The Night Hall — “Necessary Stories” from The Jerusalem Report

Haim Watzman

Mor felt her way down the hall in the dark. Her hand touched a photograph hanging lower than she remembered and sent it swinging, but she steadied it before it fell. She would make no noise and turn on no lights. If Bar and Ayala woke up she would have no quiet to think in. Halfway down she turned back and peered at Aryeh. He was on his back. Suddenly an arm rose and flopped down where she had formerly lain. A hand searched, fruitlessly. Soon he would snore. He would not stir, though, even if Bar and Ayala began to cry, because, by his account, he had averaged just four hours of sleep for the past week and a half. Now he was home from the army for two nights. She closed the door softly and went back down the night hall.

 illustration by Avi Katz
illustration by Avi Katz


The armchairs cast shadows. Street light, filtered through translucent blinds, penumbraed the room. She sat in the closer chair, older but more comfortable. Looking down, she touched the sore spot on her left breast. Aryeh had fallen right on it after he came. Why did men do that? Couldn’t he hold himself up? She was not made of foam rubber, she had told him many times. “I can’t help it, it’s like everything inside me has come out,” he said. “Not everything, just some semen,” she’d correct him. Then he’d kiss her and roll off and take her in his arms and drip everything inside him all over her. And the sheets. No wonder she could never fall asleep afterward.

If this night were a story, she reflected, here would be the point where the bombshell would come. “She reached under the sofa cushion and drew out a photograph of Eli.” Or, “It was time for her to leave.” Or “The gun felt cold under her nightgown.” But she did not have another lover, she was too tired to leave, and she was wearing a sweatsuit, not a nightgown. It was December, after all.

He was always so eager when he came back from the army. Affectionate, and intense. If it weren’t for the children he would lead her straight from the kiss at the door to the bedroom. Like he used to do.

Read moreThe Night Hall — “Necessary Stories” from The Jerusalem Report

The Occupation Times: Ofra, Migron, Hebron, Gaza and a Splash of Optimism

Ofrah is illegal. Not just under international law, like all settlements – but also under Israeli law. The evidence is piling up.

Ofrah, near Ramallah, was the first bridgehead of the Gush Emunim movement in West Bank hills north of Jerusalem. Recently human-rights activists have succeeded in prying information on the settlement from government repositories, relying on the Freedom of Information Act. The evidence shows that most of the settlement is built on land owned by other people.

The latest report was published today by B’Tselem. Using land registry documents, the organization found that most of the land on which the settlement stands is registered as the property of individual Palestinians. Besides that, the settlement lacks any of the basic town planning approval necessary for construction. Built on stolen land, without permits, the comfortable bourgeois neighborhood is in fact a crime made tangible – and a prime example of how the settlement effort has corroded the rule of law.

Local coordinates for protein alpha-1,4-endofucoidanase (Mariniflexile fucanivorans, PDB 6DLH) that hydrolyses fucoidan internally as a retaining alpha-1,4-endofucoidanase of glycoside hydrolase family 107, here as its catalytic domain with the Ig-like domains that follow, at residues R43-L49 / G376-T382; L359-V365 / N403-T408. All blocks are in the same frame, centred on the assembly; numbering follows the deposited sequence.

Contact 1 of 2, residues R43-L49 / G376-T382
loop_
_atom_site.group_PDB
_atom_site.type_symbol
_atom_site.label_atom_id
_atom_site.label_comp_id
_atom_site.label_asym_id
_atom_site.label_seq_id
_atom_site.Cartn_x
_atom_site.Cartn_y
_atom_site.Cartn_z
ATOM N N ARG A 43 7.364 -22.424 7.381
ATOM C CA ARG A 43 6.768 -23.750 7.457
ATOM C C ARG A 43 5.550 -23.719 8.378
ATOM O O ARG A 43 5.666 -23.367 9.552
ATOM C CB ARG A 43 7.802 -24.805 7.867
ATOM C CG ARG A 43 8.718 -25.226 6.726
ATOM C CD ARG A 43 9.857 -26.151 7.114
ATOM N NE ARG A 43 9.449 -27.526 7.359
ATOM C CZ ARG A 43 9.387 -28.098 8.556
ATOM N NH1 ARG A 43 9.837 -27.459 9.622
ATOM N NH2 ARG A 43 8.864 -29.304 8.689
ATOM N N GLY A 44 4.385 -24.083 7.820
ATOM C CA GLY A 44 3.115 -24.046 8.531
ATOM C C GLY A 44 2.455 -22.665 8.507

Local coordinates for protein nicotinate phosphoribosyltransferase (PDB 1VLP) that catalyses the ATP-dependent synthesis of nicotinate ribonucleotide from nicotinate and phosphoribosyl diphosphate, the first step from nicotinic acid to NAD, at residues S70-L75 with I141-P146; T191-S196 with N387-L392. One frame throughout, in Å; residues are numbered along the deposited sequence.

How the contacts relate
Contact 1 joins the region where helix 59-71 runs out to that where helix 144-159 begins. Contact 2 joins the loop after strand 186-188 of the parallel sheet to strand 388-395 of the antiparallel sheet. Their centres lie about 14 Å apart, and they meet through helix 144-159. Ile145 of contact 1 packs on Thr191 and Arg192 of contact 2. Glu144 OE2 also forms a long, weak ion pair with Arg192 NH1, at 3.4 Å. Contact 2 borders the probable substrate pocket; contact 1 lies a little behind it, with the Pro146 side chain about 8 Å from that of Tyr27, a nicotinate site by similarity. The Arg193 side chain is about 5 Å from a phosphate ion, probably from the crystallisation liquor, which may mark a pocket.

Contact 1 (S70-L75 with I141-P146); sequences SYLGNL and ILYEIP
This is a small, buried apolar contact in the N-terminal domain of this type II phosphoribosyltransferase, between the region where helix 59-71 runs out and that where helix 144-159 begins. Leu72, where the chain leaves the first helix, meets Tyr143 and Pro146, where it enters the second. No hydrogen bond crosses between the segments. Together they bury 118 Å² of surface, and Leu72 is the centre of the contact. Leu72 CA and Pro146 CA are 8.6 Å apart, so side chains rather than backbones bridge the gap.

In 2001,26 years after Ofrah was founded, the next generation of settlers set up the outpost of Migron. As AP’s Matti Friedman reported a few days ago,

Read moreThe Occupation Times: Ofra, Migron, Hebron, Gaza and a Splash of Optimism

Protesting the Settlers in Shul

Haim Watzman I went to a rally against Jewish settler violence at shul yesterday. Kehilat Yedidya is one of only a handful of Orthodox synagogues whose members can make a statement like that. And perhaps the only one in which opposition to the gathering came from the left rather than the right. My friend Daniel … Read moreProtesting the Settlers in Shul

Return to Hebron, City of Nightmares and Hope

Gershom Gorenberg

Abd al-Karim al-Jabari sat yesterday in one of the overstuffed couches that line the sides of his living room in Hebron. He has a square face and a graying mustache, and he spoke quietly, with a hint of a smile, as if apologizing for telling guests his troubles. On the cofee table were bowls of nuts and tiny cups of spiced coffee and plates of baked holiday treats whose names I don’t know.

Jabari’s house is near Kiryat Arba, the settlement that looks down on Hebron, physically and in spirit. He’s put up a wall around his house, with barbed wire at the top. It doesn’t help a lot. Between his house and the gate to Kiryat Arba is the so-called synagogue of Hazon David, a makeshift structure, more tent than building. Hazon David is an illegal outpost, which is to say illegal even in the eyes of the Israeli government. The house of prayer was built to seize land, to extend settlements more quickly and aggressively than the government would. It’s the rare outpost that has been taken down by the army and police – 32 times, I’m told. And put back up 32 times. And still there.